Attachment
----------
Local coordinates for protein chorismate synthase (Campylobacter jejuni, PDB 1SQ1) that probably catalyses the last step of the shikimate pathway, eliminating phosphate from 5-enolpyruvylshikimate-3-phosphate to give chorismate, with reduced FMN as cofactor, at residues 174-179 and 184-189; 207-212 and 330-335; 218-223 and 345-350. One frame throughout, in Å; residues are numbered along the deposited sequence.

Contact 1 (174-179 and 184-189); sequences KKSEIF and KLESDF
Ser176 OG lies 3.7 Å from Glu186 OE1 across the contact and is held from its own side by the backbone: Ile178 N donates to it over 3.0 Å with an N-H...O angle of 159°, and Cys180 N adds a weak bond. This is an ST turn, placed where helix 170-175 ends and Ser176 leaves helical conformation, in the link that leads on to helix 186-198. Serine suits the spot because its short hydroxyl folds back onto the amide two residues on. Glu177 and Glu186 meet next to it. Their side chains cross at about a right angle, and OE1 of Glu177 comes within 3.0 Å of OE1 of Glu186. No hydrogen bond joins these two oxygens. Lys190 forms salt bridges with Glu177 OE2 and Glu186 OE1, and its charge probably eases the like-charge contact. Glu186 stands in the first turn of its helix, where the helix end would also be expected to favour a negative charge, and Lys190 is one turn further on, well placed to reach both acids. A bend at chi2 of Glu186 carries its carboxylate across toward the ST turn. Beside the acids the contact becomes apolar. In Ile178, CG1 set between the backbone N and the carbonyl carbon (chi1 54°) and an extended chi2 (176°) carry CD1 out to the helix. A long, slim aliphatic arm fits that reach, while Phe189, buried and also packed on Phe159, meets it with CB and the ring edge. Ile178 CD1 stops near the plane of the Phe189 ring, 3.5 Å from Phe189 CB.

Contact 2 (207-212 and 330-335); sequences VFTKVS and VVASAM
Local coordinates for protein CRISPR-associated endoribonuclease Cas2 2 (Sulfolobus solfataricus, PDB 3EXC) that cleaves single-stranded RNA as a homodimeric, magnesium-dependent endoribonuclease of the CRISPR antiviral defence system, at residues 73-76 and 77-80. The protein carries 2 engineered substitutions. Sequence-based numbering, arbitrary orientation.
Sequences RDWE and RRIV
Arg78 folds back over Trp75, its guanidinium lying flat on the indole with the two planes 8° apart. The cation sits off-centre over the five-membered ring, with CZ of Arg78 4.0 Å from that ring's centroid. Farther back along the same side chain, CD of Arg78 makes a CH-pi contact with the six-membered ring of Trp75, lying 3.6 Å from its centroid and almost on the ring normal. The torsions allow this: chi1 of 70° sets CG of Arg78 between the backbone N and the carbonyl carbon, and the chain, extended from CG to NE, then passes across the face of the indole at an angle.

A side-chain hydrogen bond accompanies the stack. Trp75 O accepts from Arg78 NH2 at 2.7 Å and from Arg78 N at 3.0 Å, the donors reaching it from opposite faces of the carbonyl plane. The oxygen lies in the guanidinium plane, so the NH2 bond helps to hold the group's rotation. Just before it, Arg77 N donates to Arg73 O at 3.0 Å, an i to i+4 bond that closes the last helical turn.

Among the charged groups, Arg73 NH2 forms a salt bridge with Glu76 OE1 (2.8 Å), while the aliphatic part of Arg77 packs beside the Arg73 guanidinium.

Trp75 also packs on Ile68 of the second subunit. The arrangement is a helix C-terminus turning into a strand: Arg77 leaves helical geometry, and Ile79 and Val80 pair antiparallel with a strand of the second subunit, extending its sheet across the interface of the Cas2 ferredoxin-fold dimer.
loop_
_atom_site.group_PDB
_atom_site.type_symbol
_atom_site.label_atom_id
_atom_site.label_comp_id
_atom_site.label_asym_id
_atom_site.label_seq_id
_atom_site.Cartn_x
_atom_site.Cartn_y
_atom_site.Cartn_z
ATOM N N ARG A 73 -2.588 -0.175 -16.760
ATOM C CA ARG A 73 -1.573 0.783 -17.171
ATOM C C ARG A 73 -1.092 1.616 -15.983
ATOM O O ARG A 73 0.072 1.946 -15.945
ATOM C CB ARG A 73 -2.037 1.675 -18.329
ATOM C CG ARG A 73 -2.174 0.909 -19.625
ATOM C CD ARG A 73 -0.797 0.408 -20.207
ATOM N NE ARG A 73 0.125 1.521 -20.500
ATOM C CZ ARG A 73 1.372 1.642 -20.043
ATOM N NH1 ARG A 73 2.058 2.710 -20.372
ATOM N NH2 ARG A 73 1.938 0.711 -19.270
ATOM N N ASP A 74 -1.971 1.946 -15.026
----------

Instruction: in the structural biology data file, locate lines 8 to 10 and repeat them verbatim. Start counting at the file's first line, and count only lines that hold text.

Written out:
A side-chain hydrogen bond accompanies the stack. Trp75 O accepts from Arg78 NH2 at 2.7 Å and from Arg78 N at 3.0 Å, the donors reaching it from opposite faces of the carbonyl plane. The oxygen lies in the guanidinium plane, so the NH2 bond helps to hold the group's rotation. Just before it, Arg77 N donates to Arg73 O at 3.0 Å, an i to i+4 bond that closes the last helical turn.

Among the charged groups, Arg73 NH2 forms a salt bridge with Glu76 OE1 (2.8 Å), while the aliphatic part of Arg77 packs beside the Arg73 guanidinium.

Trp75 also packs on Ile68 of the second subunit. The arrangement is a helix C-terminus turning into a strand: Arg77 leaves helical geometry, and Ile79 and Val80 pair antiparallel with a strand of the second subunit, extending its sheet across the interface of the Cas2 ferredoxin-fold dimer.